Bumpkin is a term that is surprisingly old, going back to the late 1500s. We will examine the definition of the term bumpkin, where  it came from and some examples of its use in sentences.

A bumpkin is a person from a rural area who is naive, uneducated and awkward due to his lack of sophistication. Calling someone a bumpkin is an insult. Often, the word bumpkin is used in the phrase country bumpkin which is redundant, as a bumpkin is understood to be from the country. The term bumpkin comes from one of two Dutch words. The first possible origin is the word boomken, which means stumpy tree. The second possibility is the word bommekijn, which means little barrel. Bumpkin was a word used by the English as a pejorative to describe Dutch people. In the late 1500s and 1600s the British and the Dutch were less than friendly, as they sparred over trade routes and political boundaries.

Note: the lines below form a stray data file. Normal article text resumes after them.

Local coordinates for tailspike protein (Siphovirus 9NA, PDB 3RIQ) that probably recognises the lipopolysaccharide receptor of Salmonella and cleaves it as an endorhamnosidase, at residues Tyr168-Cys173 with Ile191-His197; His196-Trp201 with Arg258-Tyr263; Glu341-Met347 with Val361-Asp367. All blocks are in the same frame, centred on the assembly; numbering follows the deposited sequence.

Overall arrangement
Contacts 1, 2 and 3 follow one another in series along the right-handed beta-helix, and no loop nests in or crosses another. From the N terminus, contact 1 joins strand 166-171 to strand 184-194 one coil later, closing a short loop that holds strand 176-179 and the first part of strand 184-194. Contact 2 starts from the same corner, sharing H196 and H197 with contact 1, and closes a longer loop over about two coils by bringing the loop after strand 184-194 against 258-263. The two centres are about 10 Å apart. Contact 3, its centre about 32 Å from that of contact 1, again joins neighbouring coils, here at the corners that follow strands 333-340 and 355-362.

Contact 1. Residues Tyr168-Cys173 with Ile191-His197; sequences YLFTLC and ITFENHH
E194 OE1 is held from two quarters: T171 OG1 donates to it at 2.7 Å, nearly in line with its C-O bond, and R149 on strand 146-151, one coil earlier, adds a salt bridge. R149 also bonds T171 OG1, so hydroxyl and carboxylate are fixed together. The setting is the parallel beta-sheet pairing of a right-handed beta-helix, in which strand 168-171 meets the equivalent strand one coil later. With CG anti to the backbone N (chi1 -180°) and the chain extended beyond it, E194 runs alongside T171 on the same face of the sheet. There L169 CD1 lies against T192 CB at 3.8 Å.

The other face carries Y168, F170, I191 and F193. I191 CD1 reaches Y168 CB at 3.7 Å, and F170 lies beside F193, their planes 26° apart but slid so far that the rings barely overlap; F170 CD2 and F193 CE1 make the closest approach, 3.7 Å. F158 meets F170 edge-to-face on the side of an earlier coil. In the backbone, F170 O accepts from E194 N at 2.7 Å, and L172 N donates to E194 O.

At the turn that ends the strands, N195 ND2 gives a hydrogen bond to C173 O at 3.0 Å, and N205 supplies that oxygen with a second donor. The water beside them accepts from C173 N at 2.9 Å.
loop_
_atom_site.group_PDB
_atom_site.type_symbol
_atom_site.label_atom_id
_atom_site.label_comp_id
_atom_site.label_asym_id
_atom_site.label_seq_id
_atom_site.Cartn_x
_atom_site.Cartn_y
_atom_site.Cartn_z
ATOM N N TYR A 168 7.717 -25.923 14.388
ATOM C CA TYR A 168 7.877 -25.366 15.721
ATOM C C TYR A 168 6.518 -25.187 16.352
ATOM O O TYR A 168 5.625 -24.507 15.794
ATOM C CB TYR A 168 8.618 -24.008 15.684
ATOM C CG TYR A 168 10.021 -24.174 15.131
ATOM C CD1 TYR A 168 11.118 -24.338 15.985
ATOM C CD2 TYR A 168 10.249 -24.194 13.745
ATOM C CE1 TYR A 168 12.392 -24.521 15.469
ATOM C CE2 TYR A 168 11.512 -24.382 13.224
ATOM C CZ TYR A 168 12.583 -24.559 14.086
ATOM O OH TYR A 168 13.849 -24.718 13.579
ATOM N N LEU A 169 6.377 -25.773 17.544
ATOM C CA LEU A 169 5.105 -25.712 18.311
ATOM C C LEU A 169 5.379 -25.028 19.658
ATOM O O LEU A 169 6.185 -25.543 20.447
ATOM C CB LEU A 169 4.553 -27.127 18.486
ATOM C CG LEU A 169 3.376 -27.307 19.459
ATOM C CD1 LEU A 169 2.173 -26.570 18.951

Jim Nabors, a comic actor who found fame in the role of the amiable bumpkin Gomer Pyle in two hit television shows of the 1960s while pursuing a second career as a popular singer with a booming baritone voice, died on Thursday at his home in Honolulu. He was 87. (The New York Times)

Confronting the wider ills he saw in the social contract, Hardy’s Jude is by turns anti-hero and bumpkin, his optimism spoiled at every turn by a conventional order determined to keep him in his place, his neighbors convinced he’s better as a bricklayer than he might be as a baccalaureate. (Petoskey News-Review)

Eighteen years later, however, the 62-year-old is a confirmed country bumpkin, so much so that he has even written a book about his experiences. (The Daily Express)

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